Olson laughed knowing if he responded to a coach that way, he probably would’ve gotten an earful. That wasn’t the case with Fox, whom he thinks was probably right in that situation.

“It was fun to just get a front-row seat to watch the highlight reel that was every game,” Olson said.

In Fox’s final year, Harvard played Dartmouth in its season opener. Lackey later got to know a player from that Dartmouth team. They reflected on Fox and how Dartmouth watched video on his shot fakes pregame. Their whole Harvard scouting report was about Fox.

None of it mattered. He finished the game with five points. There was no stopping him.

The summer after his sophom*ore year, Fox found a way to make a little extra money. Zerter-Gossage was the chief transportation coordinator for Harvard reunions the week after final exams. He was tasked with getting rides set up to take alumni around campus, and Fox joined him as his assistant.

The alumni association gave Fox a Verizon flip phone, and he and Zerter-Gossage distributed business cards with the number to everyone coming to campus. When Fox got a call, he sent the pickup and dropoff information into a GroupMetext, and one of 25 drivers would claim the ride.

Bleached hair, rollerblades and on-ice dominance: Inside Adam Fox's time at Harvard (6)

Zerter-Gossage and Fox handed out business cards to alumni with a number to call when they needed a ride anywhere on campus. (Courtesy of Lewis Zerter-Gossage)

“At some point, it was several calls a minute,” Zerter-Gossage said. “We were just absolutely hustling.”

Alumni events happened at all times, so Fox and Zerter-Gossage worked from 6 a.m. until after midnight. Usually, they were on coordinating duty and not driving, though they made exceptions.

“If we had a regular who maybe gave a nicer tip, we would (get) priority,” Fox said.


That was the last summer he needed a job for anything but hockey.

The Flames, knowing they were unlikely to sign him, traded his rights to Carolina on June 23, 2018, the summer before Fox’s junior season. The Hurricanes, though, had emerged as a playoff team with a strong group of defensem*n, and Fox worried that would lead to time in the AHL or less of a leash to make mistakes in the NHL. After his junior season, his camp informed Carolina he wouldn’t sign there either. If needed, he could go back to Harvard for his senior year, then become a free agent and sign wherever he wanted. And while this is allowed by the CBA, Fox still encounters boos from fans in Calgary and Carolina. But he was in no rush to leave the school, friends and team he loved.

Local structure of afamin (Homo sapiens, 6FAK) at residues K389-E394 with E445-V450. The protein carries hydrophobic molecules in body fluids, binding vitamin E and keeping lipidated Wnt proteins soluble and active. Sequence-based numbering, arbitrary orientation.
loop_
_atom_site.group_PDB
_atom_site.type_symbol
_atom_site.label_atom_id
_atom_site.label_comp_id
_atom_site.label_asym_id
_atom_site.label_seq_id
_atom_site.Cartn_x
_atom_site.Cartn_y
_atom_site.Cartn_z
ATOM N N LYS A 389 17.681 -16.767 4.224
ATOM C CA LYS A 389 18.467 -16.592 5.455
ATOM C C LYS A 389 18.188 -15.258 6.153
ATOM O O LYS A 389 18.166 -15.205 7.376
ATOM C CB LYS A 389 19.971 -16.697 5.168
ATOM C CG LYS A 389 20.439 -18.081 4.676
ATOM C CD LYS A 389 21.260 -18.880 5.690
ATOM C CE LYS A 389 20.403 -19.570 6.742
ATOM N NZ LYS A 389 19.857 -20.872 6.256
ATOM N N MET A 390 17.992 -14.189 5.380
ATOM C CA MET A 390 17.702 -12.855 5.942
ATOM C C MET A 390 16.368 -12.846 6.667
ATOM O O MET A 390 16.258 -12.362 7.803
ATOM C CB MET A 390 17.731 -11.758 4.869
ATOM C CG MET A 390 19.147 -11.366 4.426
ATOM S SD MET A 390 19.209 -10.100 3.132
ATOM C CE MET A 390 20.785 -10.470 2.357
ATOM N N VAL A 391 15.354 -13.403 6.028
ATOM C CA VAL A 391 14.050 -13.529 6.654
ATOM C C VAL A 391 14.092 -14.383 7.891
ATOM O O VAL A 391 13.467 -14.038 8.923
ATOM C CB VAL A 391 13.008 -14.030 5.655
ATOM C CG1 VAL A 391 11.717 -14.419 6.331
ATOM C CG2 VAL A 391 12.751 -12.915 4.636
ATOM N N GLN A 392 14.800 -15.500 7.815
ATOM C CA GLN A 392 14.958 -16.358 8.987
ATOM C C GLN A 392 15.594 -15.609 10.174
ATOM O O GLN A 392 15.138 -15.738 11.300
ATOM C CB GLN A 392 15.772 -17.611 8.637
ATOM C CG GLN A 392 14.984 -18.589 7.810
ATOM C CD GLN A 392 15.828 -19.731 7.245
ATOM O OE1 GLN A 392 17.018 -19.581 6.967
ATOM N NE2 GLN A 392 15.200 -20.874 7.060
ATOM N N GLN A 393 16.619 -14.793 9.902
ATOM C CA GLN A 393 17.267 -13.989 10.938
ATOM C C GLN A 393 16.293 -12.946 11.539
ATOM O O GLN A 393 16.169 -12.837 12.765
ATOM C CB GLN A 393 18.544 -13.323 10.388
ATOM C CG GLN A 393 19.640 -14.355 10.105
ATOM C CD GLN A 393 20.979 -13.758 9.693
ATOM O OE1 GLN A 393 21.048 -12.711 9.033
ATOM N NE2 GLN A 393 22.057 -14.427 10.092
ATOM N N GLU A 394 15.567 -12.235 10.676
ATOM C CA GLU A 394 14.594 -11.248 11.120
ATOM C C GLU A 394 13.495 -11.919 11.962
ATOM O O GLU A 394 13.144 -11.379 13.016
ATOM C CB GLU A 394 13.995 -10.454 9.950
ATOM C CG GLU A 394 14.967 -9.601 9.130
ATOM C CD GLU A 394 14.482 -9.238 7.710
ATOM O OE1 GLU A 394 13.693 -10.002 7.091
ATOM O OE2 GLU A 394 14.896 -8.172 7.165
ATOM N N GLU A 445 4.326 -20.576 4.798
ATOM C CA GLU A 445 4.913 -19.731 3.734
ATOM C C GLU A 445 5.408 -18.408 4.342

“I’ve always said that if you’re a player and you have any sense of ability to leverage that could put you in a better position, it’s hard not to take advantage of that,” Fox said.

There were rumblings Fox would force his way to his hometown Rangers even before his decision not to sign with Carolina. Fox dreamed of playing for New York, and he also liked that they were a rebuilding team with which he’d get an opportunity early. A month after Harvard’s season ended, Carolina traded him to the Rangers for a pair of draft picks. He signed his first professional contract two days later.

“It was a little nerve-wracking knowing you’re leaving college, you’re stepping into the real world,” Fox said.

Going into his junior year, Fox had taken an extra class to chip away at his degree. He knew he might not be back. His friends said he handled the situation professionally. They knew what he was thinking, Lackey said, though he never disclosed if he’d made up his mind on leaving or staying for his senior year.

Hockey-wise, Fox didn’t feel he dominated the college game as a freshman or sophom*ore. That changed as a junior when he had 48 points in 33 games and was a Hobey Baker finalist.


“He didn’t belong on the ice with us anymore,” Colton Kerfoot said.

He felt ready to make the leap and immediately slotted into the Rangers lineup in the 2019-20 season. As Alex Kerfoot said, he didn’t seem to need a transition period when going up a level, whether it’s to the college game or the NHL.

Nowadays, Fox is still in touch with plenty of his former classmates, many of whom he saw at Ryan Donato’s wedding last summer. Ted Donato remembers watching Fox mingle with his old friends that day. It brought him a sense of joy.

“It was really the ultimate proof to me that he really enjoyed everything about Harvard and not just the hockey,” the coach said.

Fox’s final college game came against Cale Makar’s UMass team in the 2019 NCAA Regionals. Harvard fell behind in the second period and never caught up, losing 4-0.

Toward the end of the game, there was a faceoff near the Harvard bench. The team was still pushing to force its way back in the game, but Krusko knew his time with Fox was likely done. He watched his teammate on the ice, breathing heavily in a crimson jersey with a large H sprawling across the front. It was clear how much he cared, how hard he was trying to will Harvard back into the fight. For Krusko, that final look up close was an out-of-body experience.

“Whoa,” he thought to himself. “It’s incredible that I’m on this person’s team.”

You can buy tickets to every NHL gamehere.

(Top photo of Adam Fox: Rich Graessle / Icon Sportswire via Getty Images)

Bleached hair, rollerblades and on-ice dominance: Inside Adam Fox's time at Harvard (2024)